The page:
You have a mental health issue that you’re taking medications for, but your symptoms aren’t improving and you’re tired of living under a cloud. You’re not alone — nearly 31% of those treated with medications for major depressive disorder are treatment-resistant.
The good news is that medications aren’t the only solution. Here at the Institute for Advanced Psychiatry, Dr. Diana Ghelber and our team have had great success with transcranial magnetic stimulation (TMS) therapy. From depression to obsessive-compulsive disorder, TMS is helping scores of our patients to reclaim their lives in the face of mental illness.
Whether you’re contemplating TMS or you’ve already decided to go ahead with the treatment, we want to spend some time discussing what it’s like to undergo this noninvasive therapy. Let’s take a look.
TMS at a glance
With TMS, you wear a device over your head, which we call a coil, that delivers the magnetic impulses into your brain.
You sit in a chair during the treatment and we recommend that you wear comfortable clothes that will keep you warm as we use a cooling fan at the same time.
Please note that TMS therapy is an intensive treatment in that we’ll be treating you five days a week for 4-6 weeks. Each visit, except for the first, is about 20 minutes and there’s no downtime afterward so you’re free to get back to your day without skipping a beat.
Your first TMS visit
Your first TMS visit will be unlike the others as we spend some time working on measuring your head and positioning the device so that we’re targeting the correct area of your brain.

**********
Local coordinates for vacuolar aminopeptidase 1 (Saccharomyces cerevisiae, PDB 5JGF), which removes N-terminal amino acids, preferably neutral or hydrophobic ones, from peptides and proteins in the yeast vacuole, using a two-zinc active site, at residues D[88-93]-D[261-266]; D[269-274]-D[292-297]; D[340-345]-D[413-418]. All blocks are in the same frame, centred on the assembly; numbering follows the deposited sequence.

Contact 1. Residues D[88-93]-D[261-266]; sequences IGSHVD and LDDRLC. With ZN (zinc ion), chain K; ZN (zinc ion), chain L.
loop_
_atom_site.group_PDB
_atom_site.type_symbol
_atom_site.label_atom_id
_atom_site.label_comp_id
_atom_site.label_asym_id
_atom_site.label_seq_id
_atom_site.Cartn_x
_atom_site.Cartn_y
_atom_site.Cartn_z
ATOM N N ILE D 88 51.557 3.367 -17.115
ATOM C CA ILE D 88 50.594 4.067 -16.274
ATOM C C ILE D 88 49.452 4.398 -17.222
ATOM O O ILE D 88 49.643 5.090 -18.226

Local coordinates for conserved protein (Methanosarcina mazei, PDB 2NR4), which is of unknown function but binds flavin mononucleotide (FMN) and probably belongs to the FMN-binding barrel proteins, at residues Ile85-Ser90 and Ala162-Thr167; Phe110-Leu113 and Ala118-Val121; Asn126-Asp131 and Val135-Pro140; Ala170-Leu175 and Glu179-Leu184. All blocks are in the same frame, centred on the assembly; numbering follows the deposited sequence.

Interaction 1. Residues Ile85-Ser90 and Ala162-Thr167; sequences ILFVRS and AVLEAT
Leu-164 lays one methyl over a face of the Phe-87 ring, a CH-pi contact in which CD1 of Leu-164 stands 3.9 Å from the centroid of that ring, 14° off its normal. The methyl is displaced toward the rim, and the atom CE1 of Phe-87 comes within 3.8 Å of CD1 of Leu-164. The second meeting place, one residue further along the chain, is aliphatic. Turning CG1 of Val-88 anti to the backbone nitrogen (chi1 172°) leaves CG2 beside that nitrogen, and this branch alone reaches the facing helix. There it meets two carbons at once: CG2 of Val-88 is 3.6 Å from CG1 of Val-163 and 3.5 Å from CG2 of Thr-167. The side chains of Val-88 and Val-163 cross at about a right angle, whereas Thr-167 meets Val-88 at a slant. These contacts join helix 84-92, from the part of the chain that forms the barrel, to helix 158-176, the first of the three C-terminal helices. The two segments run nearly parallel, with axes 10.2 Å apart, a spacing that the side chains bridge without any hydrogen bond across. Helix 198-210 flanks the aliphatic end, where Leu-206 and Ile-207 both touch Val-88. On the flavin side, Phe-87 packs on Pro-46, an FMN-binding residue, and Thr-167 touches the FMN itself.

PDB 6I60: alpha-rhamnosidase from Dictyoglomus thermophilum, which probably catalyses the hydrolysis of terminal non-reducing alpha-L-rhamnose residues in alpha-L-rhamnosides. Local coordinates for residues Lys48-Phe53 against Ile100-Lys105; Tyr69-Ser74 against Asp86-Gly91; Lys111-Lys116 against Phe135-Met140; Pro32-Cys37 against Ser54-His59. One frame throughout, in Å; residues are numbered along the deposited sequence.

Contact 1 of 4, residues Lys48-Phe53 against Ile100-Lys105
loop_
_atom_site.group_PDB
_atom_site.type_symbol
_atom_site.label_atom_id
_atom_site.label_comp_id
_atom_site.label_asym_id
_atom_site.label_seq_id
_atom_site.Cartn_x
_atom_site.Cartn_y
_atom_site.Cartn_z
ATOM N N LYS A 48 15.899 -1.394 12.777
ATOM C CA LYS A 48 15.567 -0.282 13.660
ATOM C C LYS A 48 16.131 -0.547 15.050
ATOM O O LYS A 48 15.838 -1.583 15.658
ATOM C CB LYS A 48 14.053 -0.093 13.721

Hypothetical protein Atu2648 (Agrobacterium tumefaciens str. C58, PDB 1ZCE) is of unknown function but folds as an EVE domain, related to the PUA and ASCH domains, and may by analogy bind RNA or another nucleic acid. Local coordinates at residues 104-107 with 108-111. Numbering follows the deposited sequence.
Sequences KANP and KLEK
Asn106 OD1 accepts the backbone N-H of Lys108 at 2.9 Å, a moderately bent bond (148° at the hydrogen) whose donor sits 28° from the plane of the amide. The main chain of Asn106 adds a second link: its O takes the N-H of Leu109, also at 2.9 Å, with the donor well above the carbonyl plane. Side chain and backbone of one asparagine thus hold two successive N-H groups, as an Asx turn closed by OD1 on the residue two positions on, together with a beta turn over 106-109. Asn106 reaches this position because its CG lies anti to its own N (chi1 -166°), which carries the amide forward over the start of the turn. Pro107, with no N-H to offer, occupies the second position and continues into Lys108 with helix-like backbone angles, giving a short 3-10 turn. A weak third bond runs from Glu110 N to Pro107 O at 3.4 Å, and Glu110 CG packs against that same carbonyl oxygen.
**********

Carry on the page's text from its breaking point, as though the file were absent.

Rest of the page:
Before we get started, we provide you with earplugs to project your ears against the loud noise of the magnet (you’ll wear this ear protection for every TMS treatment).
Once we position the TMS device, we measure the amount of energy we use by observing certain reactions, such as a twitch in your thumb, which is perfectly normal.
When we activate the device to deliver magnetic impulses, you’ll feel a tapping sensation on your head, but nothing stronger than that.
Getting into your TMS therapy
After your first visit, your follow-up TMS sessions will go much more quickly. As we mentioned, they’re only about 20 minutes long, which means you can fit them in on a lunch break or some other convenient time.
A great tip is to use the 20 minutes to practice meditation or deep breathing exercises that help pass the time and improve your mental health even further.
When to expect results from your TMS treatments
Each of our patients responds to TMS differently, so it’s difficult to put a definitive timeline on your TMS therapy. Some patients notice an improvement in their symptoms after just one visit while others experience a change after 3-4 sessions.
Depending upon how you respond, we may start to decrease the number of times that you visit from five times a week to 2-3. Most of our patients finish their TMS therapy after 4-6 weeks.
When it comes to how well TMS works, reports show that 50% to 60% of TMS patients with treatment-resistant depression experience clinically meaningful results and one-third experience full remission.
Bear in mind that your mental health issue can recur down the road, at which point you can undergo another round of noninvasive TMS.
If you have more questions about what to expect during your TMS treatments, please don’t hesitate to contact us at the Institute for Advanced Psychiatry in Granbury or Fort Worth, Texas.